Travel Letters: Genoa (1882)

DEAR WILLIAM, — . . . You do not know what a lovely Sunday this is here. The sea breeze is blowing, the palaces are shining, the people are chattering, the sky is a delicious blue, and you, if you were only here, would add another picture to your gallery which would be worth keeping all your life. Since last Sunday we have strolled through southern France, seen Provence with its wealth of old Roman remains, and sailed, with the loveliest passage, across from Marseilles to this delightful town. Tomorrow, we start by steamer for Leghorn, Pisa, and Florence. Northern Italy will have the next three weeks, — until James leaves us for home, and the whole party goes to pieces. We have had some hot weather, but no-thing oppressive, — nothing like what I fear you have had at home.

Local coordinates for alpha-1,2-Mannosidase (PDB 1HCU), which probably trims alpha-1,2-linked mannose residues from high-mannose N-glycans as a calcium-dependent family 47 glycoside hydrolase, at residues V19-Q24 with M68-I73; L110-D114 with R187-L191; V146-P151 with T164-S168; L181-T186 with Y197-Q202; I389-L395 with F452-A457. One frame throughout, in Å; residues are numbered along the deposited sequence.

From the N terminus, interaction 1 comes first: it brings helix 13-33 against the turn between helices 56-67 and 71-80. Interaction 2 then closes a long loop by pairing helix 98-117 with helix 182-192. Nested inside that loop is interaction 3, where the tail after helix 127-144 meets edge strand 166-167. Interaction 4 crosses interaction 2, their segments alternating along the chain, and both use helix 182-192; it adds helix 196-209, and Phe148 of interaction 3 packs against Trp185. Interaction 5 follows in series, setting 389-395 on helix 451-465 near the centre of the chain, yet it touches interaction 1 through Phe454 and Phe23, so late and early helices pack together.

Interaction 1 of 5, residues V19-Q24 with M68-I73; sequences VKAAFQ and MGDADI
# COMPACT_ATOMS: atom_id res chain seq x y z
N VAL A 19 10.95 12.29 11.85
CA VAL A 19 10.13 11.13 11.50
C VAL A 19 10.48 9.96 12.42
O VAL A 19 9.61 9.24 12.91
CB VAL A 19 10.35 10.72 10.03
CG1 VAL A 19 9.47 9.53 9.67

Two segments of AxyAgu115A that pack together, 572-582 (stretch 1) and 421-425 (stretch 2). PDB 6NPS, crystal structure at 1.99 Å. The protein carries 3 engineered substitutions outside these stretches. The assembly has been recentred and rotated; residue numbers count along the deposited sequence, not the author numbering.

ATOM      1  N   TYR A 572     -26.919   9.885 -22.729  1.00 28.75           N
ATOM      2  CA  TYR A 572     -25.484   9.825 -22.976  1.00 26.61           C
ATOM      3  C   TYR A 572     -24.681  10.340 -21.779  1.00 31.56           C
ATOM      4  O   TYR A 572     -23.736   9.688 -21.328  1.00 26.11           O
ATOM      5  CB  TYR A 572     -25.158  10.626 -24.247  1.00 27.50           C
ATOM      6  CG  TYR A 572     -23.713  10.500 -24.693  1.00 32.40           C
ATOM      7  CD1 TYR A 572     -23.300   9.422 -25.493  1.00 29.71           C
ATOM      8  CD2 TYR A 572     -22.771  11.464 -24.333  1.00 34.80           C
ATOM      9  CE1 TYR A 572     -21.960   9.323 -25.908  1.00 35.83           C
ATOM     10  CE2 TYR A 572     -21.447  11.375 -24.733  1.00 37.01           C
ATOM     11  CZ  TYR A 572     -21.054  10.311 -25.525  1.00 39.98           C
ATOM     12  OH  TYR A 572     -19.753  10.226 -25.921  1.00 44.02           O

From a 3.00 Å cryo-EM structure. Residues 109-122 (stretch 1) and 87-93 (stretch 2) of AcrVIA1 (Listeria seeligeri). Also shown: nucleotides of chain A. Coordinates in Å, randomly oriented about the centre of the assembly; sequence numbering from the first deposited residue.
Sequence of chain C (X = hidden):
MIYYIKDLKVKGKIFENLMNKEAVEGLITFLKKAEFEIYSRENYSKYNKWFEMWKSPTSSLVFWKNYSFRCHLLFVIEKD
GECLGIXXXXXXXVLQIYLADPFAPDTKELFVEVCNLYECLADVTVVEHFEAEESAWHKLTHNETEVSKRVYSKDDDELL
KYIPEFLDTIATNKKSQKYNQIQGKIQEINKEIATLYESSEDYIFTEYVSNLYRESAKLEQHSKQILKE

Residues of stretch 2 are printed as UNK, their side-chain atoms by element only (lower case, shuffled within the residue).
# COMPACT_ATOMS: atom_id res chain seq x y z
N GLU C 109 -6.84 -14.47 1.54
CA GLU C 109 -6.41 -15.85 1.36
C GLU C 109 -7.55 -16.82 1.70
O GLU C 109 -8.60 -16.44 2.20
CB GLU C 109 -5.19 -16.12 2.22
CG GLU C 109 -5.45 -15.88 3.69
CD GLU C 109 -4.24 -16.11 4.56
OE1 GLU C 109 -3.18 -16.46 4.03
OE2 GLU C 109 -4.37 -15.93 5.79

We are evidently going to have a troubled year in Europe, and just at present it cannot be nice to go to India. It seems most doubtful what will be the end, especially if, as now seems likely, the religious question gets mixed up with it, and a Mohammedan sacred war is proclaimed. England is sure to come out strong. Her action in Egypt must certainly be for the advantage of civilization and the world.